This month in The Neighborhood Gardener:
Purple Plants – Pantone’s 2018 color of the year is ultra violet. Pantone describes this as an inventive and imaginative color, a color that inspires creativity. You can bring a little bit of creative and inspirational energy into your own garden or living space by adding plants with pops of purple. From flowers to berries and even foliage, we have a number of purple plants that could inspire you.
What to Do with Your Rainwater — Clean, fresh water is one of our most precious resources. Rain barrels are a great way to capture fresh rain water and preserve it for use during drier times of the year. They capture a significant amount of water and can have a tangible effect on your water bill. Best of all, they’re fairly easy to find in stores and to make! But once you have a barrel full of water what can you do with that water?
Wendy’s Wanderings — We have had a beautiful spring this year, the finest I can recall for some time. My recent wanderings around Florida did give me the opportunity to take a minute and stop to smell the roses, or in this case, the pitcher plants and wild orchids of the Apalachicola National Forest. And it got me to wondering… why are we so drawn to nature and the outdoors?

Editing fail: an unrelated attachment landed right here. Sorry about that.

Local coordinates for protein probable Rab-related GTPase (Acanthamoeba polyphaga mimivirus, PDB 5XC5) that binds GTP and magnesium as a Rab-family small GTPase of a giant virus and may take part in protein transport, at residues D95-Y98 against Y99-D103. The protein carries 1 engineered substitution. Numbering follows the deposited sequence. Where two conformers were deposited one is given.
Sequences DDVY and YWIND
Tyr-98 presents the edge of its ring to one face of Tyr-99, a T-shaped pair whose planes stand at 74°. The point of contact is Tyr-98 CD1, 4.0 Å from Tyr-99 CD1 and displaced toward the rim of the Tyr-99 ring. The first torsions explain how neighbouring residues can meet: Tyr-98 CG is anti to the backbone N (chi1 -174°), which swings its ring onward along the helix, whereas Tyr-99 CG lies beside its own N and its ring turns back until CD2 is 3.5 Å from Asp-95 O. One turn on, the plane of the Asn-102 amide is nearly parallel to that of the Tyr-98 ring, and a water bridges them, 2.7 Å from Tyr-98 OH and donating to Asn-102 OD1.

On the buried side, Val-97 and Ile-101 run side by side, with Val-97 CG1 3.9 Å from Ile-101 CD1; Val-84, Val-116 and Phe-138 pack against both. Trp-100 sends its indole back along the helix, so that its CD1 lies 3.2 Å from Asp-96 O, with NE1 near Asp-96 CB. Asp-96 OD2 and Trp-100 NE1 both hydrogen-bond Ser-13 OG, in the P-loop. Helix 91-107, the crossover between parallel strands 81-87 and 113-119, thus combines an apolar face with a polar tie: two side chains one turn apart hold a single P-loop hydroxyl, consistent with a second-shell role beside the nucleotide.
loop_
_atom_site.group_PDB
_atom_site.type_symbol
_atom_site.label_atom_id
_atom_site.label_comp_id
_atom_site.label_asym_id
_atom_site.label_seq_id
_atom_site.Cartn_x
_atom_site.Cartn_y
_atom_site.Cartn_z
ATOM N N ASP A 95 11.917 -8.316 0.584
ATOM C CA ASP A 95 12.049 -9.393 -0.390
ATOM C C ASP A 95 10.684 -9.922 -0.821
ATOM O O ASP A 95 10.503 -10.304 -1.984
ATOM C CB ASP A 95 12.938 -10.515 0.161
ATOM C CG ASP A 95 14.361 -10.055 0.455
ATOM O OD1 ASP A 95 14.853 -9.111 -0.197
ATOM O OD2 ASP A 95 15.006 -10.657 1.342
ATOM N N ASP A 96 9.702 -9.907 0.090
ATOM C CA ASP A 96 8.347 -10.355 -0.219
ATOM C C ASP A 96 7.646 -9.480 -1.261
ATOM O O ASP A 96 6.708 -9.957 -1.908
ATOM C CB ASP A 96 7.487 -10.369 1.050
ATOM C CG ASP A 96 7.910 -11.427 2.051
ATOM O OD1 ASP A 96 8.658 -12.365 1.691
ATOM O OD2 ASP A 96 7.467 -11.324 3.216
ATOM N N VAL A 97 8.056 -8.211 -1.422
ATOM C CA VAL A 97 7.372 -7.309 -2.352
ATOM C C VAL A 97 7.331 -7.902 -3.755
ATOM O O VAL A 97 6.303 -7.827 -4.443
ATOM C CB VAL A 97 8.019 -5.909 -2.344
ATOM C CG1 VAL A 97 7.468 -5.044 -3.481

Plant of the Month: Evergreen Wisteria — Millettia, also called evergreen wisteria, is a wow-worthy evergreen vine with gorgeous, fragrant flowers. This plant is beautiful on its own and is a wonderful alternative to the commonly seen and invasive Chinese wisteria. These gorgeous vines can reach up to 30 feet, but they can easily be kept shorter with pruning.
Pineapple Guava — This attractive evergreen shrub has it all: silvery foliage, unusual flowers, and edible fruits. Pineapple guava are also well suited for coastal gardens because they can tolerate salt spray. Edible flowers bloom in April and May; if left to ripen, egg-shaped fruits will begin to mature between August and October.
May in Your Garden — As temperatures rise you’ll want to plant annuals that can take the heat: salvia, coleus, wax begonia, and torenia are just a few. Summer also means insects will become more active, so keep an eye out for thrips, scales, and mites on ornamental plants.
Eastern Lubber Grasshoppers — Colorful, colossal, and unwelcome in the landscape, eastern lubber grasshoppers are an unmistakable pest in the garden. Lubbers wander about feasting on a wide variety of plants, and in large numbers, they can do significant damage. In flower beds, lubbers commonly defoliate amaryllis, Amazon lily, crinum, narcissus, and related plants, as well as oleander, butterfly weed, canna, Mexican petunia, and lantana.
Read the full May issue.
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